Mary Queen of Scotland and the Isles By Margaret George
This is a novel - historical fiction - of Queen Mary of Scotland, but also a history of Scotland and England during the years 1542-1587. This Queen Mary was a cousin to Queen Elizabeth I. One of the few advantages of my poor memory is that I had forgotten the fate of Mary Stuart and therefore there was a certain suspense to this novel for me - I knew she was likely to come to an unfortunate end, but was not sure how it came about. We meet Mary as a child in France where she lived a rather idyllic life - but apart from her mother who was regent in Scotland – until Mary came of age to take the throne herself. During these years, England had become a protestant country as Henry VIII took it upon himself to ban Catholicism. Scotland is sharing this experience as the leader of the new protestant religion is John Knox. It is not a peaceful change and the Scots of the time are a bloodthirsty people. There are some very harrowing descriptions of executions thankfully few in number (the descriptions, not the executions). We clearly get the picture that it was a cruel time, and the people accepted the new faith or accepted death.
Many practiced as Catholics quietly in their homes and there was the hope among them that when Mary became Queen she would restore Catholicism as the faith of the country.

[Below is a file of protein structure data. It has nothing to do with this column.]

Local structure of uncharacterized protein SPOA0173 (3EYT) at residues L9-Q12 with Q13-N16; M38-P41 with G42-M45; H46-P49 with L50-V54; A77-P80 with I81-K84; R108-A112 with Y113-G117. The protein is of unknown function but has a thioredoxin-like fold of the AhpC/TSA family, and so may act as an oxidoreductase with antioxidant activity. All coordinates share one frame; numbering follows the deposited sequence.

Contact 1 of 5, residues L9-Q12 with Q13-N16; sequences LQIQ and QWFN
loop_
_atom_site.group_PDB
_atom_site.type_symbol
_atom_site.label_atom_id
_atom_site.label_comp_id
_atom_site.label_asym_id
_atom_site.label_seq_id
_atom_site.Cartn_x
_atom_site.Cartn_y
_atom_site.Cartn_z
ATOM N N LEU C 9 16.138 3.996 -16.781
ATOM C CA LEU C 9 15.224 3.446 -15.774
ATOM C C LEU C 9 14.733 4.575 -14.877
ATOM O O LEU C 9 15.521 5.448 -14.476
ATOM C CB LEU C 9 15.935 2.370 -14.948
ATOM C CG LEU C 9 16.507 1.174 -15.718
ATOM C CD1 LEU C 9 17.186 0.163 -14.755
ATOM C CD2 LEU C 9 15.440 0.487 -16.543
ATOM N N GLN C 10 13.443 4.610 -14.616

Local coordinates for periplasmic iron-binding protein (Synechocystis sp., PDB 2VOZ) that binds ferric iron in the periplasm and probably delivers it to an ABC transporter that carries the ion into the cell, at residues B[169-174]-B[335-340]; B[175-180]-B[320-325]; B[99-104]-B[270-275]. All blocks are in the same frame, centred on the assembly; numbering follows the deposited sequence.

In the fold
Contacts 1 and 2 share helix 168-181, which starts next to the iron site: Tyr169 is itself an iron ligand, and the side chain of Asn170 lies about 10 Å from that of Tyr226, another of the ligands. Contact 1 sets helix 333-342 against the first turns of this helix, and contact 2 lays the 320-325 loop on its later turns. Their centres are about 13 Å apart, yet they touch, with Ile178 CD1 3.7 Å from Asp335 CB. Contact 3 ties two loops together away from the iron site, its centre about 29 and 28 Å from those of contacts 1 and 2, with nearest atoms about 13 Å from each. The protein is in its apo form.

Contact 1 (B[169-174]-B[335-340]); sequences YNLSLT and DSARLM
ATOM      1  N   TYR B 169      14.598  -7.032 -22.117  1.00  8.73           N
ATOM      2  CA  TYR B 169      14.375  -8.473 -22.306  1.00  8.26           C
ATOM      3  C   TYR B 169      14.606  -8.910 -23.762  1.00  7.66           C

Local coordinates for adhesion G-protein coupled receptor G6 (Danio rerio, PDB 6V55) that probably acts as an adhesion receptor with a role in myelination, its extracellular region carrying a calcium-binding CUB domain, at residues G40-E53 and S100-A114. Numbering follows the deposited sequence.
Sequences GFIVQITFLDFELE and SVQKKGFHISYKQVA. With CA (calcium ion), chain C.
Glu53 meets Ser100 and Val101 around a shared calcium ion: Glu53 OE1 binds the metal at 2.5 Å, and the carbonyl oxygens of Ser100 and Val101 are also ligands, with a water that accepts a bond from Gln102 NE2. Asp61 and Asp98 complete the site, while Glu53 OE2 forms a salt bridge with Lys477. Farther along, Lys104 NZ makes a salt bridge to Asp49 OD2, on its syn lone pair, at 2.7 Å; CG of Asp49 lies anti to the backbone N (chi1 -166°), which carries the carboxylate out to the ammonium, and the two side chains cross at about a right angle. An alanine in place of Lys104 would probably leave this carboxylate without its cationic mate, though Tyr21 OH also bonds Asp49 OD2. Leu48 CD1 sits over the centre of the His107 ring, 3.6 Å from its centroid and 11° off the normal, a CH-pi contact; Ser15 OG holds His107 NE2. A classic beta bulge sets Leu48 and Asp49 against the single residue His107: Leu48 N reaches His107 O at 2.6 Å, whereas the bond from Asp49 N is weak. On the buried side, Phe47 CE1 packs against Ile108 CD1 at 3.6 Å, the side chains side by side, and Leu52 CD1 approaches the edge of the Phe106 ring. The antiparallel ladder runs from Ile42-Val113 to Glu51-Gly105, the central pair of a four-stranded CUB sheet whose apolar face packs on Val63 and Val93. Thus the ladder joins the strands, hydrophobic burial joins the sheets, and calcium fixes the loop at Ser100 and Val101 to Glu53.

John Knox and his followers did everything within their power to prevent this with success, but with many bloody battles and constant intrigues.
As I read all of this it only confirmed my feeling that the conflict of religious belief is the unfortunate cause of too many lives lost, then and now.
We follow Mary to Scotland where she arrives as a young Queen, idealistically expecting to be welcomed and to rule with benevolence. She plans to bring the culture of France with its music and literature to Scotland. She is completely unprepared for the cold and the harsh rule of the clans and lairds of the country and she is not accepted by the lords who have taken power in her absence.
They plan to use her for their own agenda. But she is charming and she does win some friends to her cause. She is able to remain a Catholic Queen in a Protestant country, but it is very precarious and does not last. Mary is never able to take control and somehow is never able to understand that she can trust no one, unlike Queen Elizabeth I in England. It is an interesting comparison between the two Queens, the Monstrous Regiment of Women, as John Knox called them, along with the Queens of France and Spain who ruled in the same years.
Mary is the Queen of Scotland, but she is also a woman - her marriages are all unfortunate in different ways - but she provides an heir to the throne in her son, James, who is the only child of this generation of female monarchs and becomes heir to both the thrones of England and Scotland. This is a big book, a door stopper, but never lags in interest. We do care about this often misunderstood woman, and I found the history of the time fascinating. Good, accurate, well written historical fiction is a pleasurable means of acquiring some little education of a time and place.